Review: Proust: The Search

By David Herman, December 10, 2015

By Benjamin Taylor
Yale University Press, £16.99

It was perhaps the most astonishing dinner party of the 20th century. On May 18 1922, Marcel Proust attended a dinner in Paris to celebrate the première of Stravinsky's new ballet, Renard. Other guests included the Stravinskys, the Picassos, Diaghilev and James Joyce.


Women of skill reveal women of character

By Sipora Levy, December 10, 2015

The Greatest Need>
By Jasmine Donahaye
Honno, £10.99

Send Me a Parcel With a Hundred Lovely Things

By Carry Gorney
Ragged Clown (, £11.99

These absorbing and enjoyable books have much in common. They are about creative, politically active women, daughters of Jewish immigrants, determined to live life on their own terms.


Fantastic Miss Fox

By Angela Kiverstein, December 10, 2015

Watership Down was all very well but now it's the foxes' turn. Inbali Iserles's Foxcraft: The Taken (Scholastic, £5.99) follows Isla the cub as she tries to rejoin her family. Although Isla is, in some ways, almost too realistic a fox, her paws messy with chewed-up leftovers of a "rich, peppery" mouse-dinner, she also learns mystical foxcraft skills.


A prelude to horror

By David Robson, December 3, 2015

The thousands of books, the billion-fold repetition of the word, the endless aggregation of memorialisation of the Holocaust can have a dulling rather than heightening effect. What more that is new can be said? What can we learn that we do not already know? What have we not seen? What have we not heard? How can those too young to remember - the vast majority - comprehend?


Review: Let My People Go

By Colin Shindler, December 3, 2015

By Pauline Peretz (Trans: Ethan Rundell)
Transaction, £54.50

Joseph Stalin's last years were the "Black Years of Soviet Jewry". The trial and execution of the Yiddish writers, the Slansky trial of mainly Jewish Communists in Prague, and the infamous Doctors' Plot in January 1953, all characterised this period.


Reviews: Don't Mention The Children and Notness

By Peter Lawson, December 3, 2015

Don't Mention the Children
By Michael Rosen
Smokestack Books, £8.95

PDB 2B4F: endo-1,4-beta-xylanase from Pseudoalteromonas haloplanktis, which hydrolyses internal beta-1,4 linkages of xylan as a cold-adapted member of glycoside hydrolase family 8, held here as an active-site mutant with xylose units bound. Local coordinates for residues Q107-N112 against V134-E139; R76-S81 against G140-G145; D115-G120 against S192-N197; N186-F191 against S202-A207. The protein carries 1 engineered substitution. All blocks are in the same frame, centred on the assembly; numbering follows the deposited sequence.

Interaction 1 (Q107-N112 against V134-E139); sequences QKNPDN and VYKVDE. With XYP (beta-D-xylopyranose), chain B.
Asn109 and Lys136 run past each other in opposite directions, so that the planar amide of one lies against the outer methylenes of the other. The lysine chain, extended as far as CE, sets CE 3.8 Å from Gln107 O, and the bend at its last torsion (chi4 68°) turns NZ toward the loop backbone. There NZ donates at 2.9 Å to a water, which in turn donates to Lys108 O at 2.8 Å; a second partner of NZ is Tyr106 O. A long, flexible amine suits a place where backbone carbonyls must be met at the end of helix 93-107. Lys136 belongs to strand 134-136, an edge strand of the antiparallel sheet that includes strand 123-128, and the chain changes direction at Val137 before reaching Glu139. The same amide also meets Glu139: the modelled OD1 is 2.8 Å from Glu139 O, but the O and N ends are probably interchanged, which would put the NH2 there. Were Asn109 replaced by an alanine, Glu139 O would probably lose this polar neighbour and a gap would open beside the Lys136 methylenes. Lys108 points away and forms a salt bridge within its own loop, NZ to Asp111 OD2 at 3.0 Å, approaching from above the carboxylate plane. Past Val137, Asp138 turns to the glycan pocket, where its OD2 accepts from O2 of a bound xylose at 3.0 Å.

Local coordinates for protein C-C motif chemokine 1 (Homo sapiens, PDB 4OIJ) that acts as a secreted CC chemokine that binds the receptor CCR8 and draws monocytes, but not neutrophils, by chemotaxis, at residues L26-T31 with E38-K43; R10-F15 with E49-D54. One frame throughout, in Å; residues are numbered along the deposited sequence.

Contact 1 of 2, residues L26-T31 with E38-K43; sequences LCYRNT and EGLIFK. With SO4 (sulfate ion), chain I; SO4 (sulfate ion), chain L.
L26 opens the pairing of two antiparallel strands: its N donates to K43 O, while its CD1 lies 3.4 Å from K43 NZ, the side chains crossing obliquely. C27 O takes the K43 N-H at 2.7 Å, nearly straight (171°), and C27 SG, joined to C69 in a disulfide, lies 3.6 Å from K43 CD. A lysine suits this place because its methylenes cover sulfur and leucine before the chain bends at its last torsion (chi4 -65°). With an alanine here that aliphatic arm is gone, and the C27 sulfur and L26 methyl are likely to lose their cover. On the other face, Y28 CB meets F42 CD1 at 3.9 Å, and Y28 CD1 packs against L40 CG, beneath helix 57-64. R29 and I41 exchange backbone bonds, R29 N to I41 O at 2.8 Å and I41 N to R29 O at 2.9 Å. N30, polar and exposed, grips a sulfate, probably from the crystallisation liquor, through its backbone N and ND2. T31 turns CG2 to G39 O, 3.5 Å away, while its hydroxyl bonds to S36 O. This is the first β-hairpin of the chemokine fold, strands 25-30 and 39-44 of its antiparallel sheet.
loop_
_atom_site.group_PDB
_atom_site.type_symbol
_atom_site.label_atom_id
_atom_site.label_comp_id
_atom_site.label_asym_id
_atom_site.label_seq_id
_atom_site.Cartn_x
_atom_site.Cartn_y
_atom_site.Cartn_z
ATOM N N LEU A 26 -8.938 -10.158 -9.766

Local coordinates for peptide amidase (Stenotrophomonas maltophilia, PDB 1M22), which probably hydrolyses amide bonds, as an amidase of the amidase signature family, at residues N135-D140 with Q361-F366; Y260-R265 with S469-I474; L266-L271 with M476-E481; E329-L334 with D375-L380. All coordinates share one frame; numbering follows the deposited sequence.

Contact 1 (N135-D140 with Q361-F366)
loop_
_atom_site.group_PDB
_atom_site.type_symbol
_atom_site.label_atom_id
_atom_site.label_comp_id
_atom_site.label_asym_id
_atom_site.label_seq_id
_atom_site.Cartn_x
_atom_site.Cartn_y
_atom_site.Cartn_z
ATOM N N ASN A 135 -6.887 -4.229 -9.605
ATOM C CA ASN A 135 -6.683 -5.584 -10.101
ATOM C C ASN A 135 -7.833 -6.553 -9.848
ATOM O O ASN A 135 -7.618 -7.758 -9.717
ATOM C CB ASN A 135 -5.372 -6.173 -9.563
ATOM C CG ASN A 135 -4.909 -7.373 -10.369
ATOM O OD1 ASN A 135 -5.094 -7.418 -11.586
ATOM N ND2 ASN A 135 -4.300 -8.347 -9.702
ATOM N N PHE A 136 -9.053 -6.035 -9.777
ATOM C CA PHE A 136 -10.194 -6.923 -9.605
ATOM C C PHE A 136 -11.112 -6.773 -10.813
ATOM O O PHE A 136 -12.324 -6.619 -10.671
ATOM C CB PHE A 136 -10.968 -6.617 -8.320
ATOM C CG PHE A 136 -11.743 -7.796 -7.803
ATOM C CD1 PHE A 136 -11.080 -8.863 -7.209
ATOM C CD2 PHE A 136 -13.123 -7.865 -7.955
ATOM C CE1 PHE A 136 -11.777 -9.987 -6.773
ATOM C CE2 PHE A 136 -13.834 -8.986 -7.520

By Richard Berengarten
Shearsman Books, £9.95

Michael Rosen is best known as a children's writer who, as the blurb to Don't Mention the Children rightly states, has mastered a "childlike seriousness", blending innocence with experience.


At the end of a world

By Stoddard Martin, December 3, 2015

All For Nothing, by the late Walter Kempowski, now revived by Granta (£14.99), is set in a run-down manor near a main thoroughfare in East Prussia in January 1945. Its protagonists are normal, civilised yet blinkered gentry. The fearful thing is the approach of a vengeful Red Army.

Life in the manless household is relatively easy.


Why boredom's my best therapy

By Bonnie Estridge, November 26, 2015

For a man who worked for 10 years in a family business retailing computers and calculators in the 1980s, the leap to becoming a successful specialist in the field of therapies such as Clinical Hypnotherapy, CBT (Cognitive Behavioural Therapy) and counselling has been a remarkable one for Michael Cohen.


Review: Hysteria

By Ivy Garlitz, November 26, 2015

By Richard Appignanesi (words) and Oscar Zarate (illustrations)
Self Made Hero, £14.99

In Hysteria - the latest in the Graphic Freud series based on Freud's case studies - Richard Appignanesi and Oscar Zarate explore the foundation of psychoanalysis.


Israel's Agatha Christie

By Leigh Lewis, November 26, 2015

Morse, Wallander, Adam Dalgliesh, Michael Ohayon... Michael who?

You may not have heard of Chief Superintendent Ohayon, the introverted, cerebral hero of Israel's stand-out crime writer, Batya Gur. She wrote just six novels featuring the fictional head of Jerusalem's murder squad. Each depicts a different microcosm of Israeli society. Each unravels the truth about a killing within a community.